MMS re-appraises the Burger gas discovery on the Chukchi shelf
The Minerals Management Service has issued a revised appraisal of the gas accumulation discovered in the Chukchi Shelf at the Burger well. The Burger well was one of a group of five exploration wells that a consortium of companies led by Shell drilled in the Chukchi Sea between 1989 and 1991.
An MMS 1993 assessment estimated 2 trillion cubic feet to 10.5 tcf of conventionally recoverable gas in the Burger prospect, with a mean estimate of 5 tcf. MMS has now increased this estimate to a range of 8 tcf to 27 tcf, with a most likely estimate of 14 tcf. According to MMS, “Burger could represent the largest hydrocarbon discovery to date on the Alaska OCS.”
MMS did this re-appraisal in 2001 and decided to release it to the public now because an outlook for sustained high oil and gas prices improves the economics of Chukchi prospects. In addition there have been some industry enquiries about the upcoming Chukchi Sea lease sale.
The increased estimates result from new models for the way in which gas may fill the Burger reservoir, MMS geologist Kirk Sherwood told Petroleum News this morning.
“We … allowed for a more robust or complete filling in the prospect,” Sherwood said.
The dome-shaped Burger structure is about 25 miles in diameter with reservoir sand mostly about 100 feet thick, but with some thicker down-faulted areas on the west side.
There is insufficient information to determine the level of the gas-water contact in the reservoir so the scientists at MMS have used three different gas fill models to analyze possible ranges of gas volumes. The new appraisal assumes a median model where the base of the gas sits at the point at which the pressure gradient in the well changes and a maximum fill model that assumes that gas completely fills the reservoir. The original appraisal used the pressure gradient change for its maximum fill model.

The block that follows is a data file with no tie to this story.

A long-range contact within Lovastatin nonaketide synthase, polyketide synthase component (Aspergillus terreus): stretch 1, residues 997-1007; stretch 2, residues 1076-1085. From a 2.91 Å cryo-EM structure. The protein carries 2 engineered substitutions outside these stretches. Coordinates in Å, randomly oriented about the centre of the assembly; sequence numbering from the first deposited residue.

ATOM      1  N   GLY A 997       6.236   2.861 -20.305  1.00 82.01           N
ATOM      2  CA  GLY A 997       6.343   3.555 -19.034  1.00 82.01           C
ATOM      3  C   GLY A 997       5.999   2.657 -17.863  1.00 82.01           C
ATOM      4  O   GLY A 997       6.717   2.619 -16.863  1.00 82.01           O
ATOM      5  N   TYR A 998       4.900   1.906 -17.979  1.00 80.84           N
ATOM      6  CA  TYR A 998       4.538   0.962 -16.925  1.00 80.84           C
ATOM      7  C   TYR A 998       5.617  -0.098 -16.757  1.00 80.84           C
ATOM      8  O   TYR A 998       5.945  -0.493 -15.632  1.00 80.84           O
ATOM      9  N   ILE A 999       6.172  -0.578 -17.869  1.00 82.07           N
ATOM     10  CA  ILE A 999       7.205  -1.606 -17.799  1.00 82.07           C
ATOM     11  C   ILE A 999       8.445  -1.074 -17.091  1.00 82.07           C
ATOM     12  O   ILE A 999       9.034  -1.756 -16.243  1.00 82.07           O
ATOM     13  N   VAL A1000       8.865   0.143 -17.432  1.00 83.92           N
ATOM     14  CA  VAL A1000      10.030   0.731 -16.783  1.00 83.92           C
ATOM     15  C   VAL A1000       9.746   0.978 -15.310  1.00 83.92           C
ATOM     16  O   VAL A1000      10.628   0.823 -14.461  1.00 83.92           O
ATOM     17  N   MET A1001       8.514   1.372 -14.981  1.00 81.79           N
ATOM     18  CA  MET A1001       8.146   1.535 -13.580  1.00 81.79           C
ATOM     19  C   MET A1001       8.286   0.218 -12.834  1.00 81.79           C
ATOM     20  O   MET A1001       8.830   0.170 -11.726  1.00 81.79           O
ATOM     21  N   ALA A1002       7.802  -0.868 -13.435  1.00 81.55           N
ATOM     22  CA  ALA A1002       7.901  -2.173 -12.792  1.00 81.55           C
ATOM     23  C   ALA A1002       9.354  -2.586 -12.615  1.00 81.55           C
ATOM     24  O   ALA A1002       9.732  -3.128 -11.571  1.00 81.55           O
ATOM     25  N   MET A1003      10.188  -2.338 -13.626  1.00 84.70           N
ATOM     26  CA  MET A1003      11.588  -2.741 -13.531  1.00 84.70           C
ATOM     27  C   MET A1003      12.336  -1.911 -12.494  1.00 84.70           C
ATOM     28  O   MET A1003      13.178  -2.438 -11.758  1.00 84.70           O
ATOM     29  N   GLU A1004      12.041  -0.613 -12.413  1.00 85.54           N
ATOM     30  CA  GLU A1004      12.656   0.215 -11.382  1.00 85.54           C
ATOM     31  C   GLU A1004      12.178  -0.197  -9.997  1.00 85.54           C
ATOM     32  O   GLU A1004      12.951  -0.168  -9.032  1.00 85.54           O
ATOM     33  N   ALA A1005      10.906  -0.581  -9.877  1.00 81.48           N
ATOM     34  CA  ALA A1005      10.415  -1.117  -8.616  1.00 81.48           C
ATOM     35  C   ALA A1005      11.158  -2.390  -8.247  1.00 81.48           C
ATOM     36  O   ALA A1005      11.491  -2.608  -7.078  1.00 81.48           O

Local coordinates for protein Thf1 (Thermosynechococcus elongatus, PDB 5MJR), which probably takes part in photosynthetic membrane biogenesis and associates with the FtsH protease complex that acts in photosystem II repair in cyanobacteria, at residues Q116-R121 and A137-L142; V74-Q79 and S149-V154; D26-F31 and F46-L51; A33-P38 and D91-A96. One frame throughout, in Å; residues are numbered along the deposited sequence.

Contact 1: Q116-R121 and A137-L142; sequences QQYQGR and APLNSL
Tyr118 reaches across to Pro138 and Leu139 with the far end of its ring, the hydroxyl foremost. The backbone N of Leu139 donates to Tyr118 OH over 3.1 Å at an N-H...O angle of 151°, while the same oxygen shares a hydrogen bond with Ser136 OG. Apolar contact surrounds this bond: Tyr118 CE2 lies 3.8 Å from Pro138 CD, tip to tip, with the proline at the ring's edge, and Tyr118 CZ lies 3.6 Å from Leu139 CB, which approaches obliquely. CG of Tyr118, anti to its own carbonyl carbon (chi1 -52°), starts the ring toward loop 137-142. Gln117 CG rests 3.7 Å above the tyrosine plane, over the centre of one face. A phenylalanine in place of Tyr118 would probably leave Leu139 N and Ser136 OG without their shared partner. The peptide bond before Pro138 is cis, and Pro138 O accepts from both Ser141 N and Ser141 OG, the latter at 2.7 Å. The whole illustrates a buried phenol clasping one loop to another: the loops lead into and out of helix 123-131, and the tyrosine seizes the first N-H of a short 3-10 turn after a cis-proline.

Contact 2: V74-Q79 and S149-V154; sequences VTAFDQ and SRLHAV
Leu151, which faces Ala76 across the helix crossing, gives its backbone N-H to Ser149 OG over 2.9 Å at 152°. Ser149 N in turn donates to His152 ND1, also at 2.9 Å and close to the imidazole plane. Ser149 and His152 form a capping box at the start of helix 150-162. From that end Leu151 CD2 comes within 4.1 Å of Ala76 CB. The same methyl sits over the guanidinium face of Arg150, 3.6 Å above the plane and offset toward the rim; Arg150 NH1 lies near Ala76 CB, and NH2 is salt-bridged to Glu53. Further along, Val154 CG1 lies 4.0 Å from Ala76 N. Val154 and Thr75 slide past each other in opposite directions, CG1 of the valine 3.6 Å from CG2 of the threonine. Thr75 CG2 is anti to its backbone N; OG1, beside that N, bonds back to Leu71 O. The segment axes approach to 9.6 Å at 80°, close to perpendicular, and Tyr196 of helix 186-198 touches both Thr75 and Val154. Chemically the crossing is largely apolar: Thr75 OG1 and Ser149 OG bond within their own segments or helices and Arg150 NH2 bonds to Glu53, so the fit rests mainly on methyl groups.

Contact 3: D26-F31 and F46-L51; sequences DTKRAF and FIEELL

MMS has done some economic modeling using an assumed production scenario for Burger. The production scenario involves subsea completions feeding to a single, concrete production platform; an 80-mile subsea export pipeline to the shore; and an onshore pipeline taking a direct route through NPR-A to near pump station 1 at the northern end of the trans-Alaska pipeline.
Using this production scenario MMS has calculated that sustained natural gas prices in the range $4.63 per thousand cubic feet to $8.00 per mcf, in year 2000 dollars, would make the development of the Burger prospect viable. The point within this range at which development becomes viable depends on factors such as gas price trends in relation to inflation, discount rates and the potential to sell condensate. The lowest price assumes a growth in gas price one percent above the rate of inflation while the highest price results from an assumption that gas prices will remain flat.
The MMS report on the re-appraisal and a spreadsheet with the economic model can be found at http://www.mms.gov/alaska/re/BurgerReserves/Burger Fact Sheet.pdf
Editor’s note: See complete story in Feb. 13 issue of Petroleum News.
Alpine hits one-day production of 128,363 barrels
January North Slope production was down 3.4 percent from December, averaging 947,621 barrels per day, but Alpine hit a new high on Jan. 1 of 128,363 bpd, and averaged 119,385 bpd for the month of January, up 3 percent over December.
ConocoPhillips Alaska and Anadarko Petroleum have been expanding the production facilities at Alpine, which came online in November 2000 with a capacity of 80,000 bpd and was de-bottlenecked to a capacity of 100,000-105,000 bpd beginning in 2001. Last summer’s work added some 5,000 bpd in capacity and when the expansion work is completed next summer the Alpine facilities will have a peak capacity of 140,000 bpd.
Part of the North Slope production drop was due to bad weather Jan. 8-11, including high winds, which forced production reductions. In addition, Northstar had a compressor seal failure which dropped production at the field early in January, followed by a complete power outage Jan. 13, which cut production by more than half. Alpine had a six-hour shutdown Jan. 26 caused by a power outage.
Editor’s note: See complete story in Feb. 6 issue of Petroleum News.